Indignation is a film that demands for you to digest it. Feeling more like a novel than a typical movie (fitting since it’s based on a book), Indignation is a story about star-crossed young lovers that’s not quite a love story. It’s also very slow and very talky, which is apt because that mirrors freshman Marcus’ approach to life. Marcus is a wanna-be lawyer who decides to leave Newark to attend school in Ohio. And not just any school in any Ohio, this is a Christian school in 1951 Ohio, where attending chapel services is a required part of the curriculum.
That requirement does not sit well with Marcus, because he’s not only from a Jewish family, he’s also an atheist. Needless to say, he’s quite indignant about this whole thing, and he takes it so personally that you have to wonder why he thought attending this little Christian school was a good idea. Perhaps it was the only school that offered him a scholarship? Or maybe he just wanted to get as far away from the family butcher shop as possible.
Whatever brought him there, and despite his strenuous objection to the religious curriculum, he quickly warms to the school when he sees Olivia in his history class, and from there, a romance blooms. Sort of.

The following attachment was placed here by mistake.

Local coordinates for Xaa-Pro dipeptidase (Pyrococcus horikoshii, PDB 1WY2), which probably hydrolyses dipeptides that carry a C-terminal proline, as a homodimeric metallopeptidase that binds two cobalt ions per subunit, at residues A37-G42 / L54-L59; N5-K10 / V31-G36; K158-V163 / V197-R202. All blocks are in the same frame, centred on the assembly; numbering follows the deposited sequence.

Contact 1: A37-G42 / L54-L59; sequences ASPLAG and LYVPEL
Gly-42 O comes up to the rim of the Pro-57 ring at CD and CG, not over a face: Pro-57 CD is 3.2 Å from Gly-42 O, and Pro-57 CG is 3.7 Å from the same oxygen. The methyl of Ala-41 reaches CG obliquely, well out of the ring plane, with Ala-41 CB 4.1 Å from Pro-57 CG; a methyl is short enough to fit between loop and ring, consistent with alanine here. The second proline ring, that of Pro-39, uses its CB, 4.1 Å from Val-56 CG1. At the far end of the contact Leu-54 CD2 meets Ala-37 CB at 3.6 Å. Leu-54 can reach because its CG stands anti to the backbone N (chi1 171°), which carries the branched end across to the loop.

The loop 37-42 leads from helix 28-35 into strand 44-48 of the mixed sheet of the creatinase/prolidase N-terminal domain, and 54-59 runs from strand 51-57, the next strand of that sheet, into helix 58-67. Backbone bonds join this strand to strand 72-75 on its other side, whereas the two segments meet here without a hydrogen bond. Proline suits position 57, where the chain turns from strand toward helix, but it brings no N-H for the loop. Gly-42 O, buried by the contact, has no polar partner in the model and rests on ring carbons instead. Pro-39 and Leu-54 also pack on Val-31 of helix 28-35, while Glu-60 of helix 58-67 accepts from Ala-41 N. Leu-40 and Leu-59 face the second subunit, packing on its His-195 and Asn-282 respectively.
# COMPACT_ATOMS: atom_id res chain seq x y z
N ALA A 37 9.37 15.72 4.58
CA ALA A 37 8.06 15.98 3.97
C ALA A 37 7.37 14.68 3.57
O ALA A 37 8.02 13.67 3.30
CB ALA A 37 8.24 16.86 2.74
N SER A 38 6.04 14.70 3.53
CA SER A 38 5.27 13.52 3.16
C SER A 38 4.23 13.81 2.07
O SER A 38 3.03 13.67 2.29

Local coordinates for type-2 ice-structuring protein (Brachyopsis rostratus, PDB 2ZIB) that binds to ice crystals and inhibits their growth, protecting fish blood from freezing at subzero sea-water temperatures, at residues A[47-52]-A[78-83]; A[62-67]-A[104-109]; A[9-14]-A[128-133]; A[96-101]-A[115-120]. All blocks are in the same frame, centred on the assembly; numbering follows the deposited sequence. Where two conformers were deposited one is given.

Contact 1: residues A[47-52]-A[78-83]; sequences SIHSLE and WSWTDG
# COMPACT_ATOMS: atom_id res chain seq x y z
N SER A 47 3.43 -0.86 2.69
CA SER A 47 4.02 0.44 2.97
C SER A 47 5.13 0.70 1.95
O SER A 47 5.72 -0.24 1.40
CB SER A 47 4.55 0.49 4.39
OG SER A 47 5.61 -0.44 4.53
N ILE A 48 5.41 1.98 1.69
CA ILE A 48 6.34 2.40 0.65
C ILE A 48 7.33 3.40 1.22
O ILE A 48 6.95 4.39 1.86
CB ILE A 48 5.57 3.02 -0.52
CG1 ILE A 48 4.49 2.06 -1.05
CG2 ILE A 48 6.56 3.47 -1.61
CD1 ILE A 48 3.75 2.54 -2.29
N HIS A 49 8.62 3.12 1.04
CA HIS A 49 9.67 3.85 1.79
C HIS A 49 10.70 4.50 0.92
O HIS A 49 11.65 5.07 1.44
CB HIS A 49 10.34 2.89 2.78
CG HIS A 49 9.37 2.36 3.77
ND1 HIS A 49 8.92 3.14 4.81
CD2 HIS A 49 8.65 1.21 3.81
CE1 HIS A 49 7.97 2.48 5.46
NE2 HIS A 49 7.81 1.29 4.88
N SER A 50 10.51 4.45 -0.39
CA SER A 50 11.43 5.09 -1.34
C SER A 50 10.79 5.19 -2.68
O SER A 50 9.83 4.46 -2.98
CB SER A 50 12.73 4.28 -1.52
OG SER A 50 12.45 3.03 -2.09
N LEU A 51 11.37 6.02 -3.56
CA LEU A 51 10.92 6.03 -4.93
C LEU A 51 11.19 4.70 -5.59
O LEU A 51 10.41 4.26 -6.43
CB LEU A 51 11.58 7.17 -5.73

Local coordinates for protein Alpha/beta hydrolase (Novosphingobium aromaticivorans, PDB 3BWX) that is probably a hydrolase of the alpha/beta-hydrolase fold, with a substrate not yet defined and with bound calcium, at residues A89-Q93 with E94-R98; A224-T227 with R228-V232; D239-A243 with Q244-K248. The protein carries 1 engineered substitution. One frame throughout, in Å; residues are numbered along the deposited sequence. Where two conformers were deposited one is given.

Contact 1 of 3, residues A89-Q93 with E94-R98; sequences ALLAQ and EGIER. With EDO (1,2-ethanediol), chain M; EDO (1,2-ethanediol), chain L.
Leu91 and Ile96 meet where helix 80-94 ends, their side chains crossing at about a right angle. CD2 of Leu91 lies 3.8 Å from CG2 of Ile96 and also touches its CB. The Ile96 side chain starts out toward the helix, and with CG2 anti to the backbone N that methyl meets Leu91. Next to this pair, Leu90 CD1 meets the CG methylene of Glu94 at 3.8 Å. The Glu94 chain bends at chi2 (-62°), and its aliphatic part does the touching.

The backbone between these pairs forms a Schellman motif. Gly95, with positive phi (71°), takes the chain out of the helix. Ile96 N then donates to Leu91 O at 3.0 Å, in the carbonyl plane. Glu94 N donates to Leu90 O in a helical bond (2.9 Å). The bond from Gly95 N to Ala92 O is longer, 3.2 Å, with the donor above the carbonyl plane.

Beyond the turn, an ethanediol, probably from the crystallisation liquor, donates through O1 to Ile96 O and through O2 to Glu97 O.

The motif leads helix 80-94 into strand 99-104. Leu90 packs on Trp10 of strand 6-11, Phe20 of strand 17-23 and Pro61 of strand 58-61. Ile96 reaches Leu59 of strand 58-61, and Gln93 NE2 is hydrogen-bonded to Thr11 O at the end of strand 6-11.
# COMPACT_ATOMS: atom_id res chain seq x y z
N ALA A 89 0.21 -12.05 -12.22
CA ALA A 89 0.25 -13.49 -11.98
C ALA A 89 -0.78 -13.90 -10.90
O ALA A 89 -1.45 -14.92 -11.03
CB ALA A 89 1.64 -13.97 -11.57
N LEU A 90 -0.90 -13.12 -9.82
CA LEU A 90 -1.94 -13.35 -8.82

This is going to sound very weird coming from me, but I could have used a lot more romance than Indignation delivered. I liked watching Marcus and Olivia deal with their issues. It was a lot more real than what we usually get from romantic movies. But too often, just as it was getting interesting between the pair, we’d cut to some other aspect of Marcus’ college life, seeing him ask important-sounding questions in class or arguing with the Dean or quarrelling with his two roommates. Many of these other scenes halted the movie’s momentum without adding anything important, and as a result ended up feeling like unnecessary filler.
For anyone who has read the book (Jay?), I’d be interested in hearing whether you were more engaged by the parts of the movie that are just about Marcus, or whether they felt extraneous to you as well.
Even with that uneven momentum, there was a lot to like about Indignation and I would recommend it. I particularly liked the film’s structure and the way the story was told. Though it started slow, before too long Indignation engaged me and made me curious about where we would end up, especially once Marcus and Olivia met each other. I just wish the movie had been more focused on the two of them, but in the end, I got enough of their story to ensure that Indignation stuck in my head and made me think about fate and love and starry nights.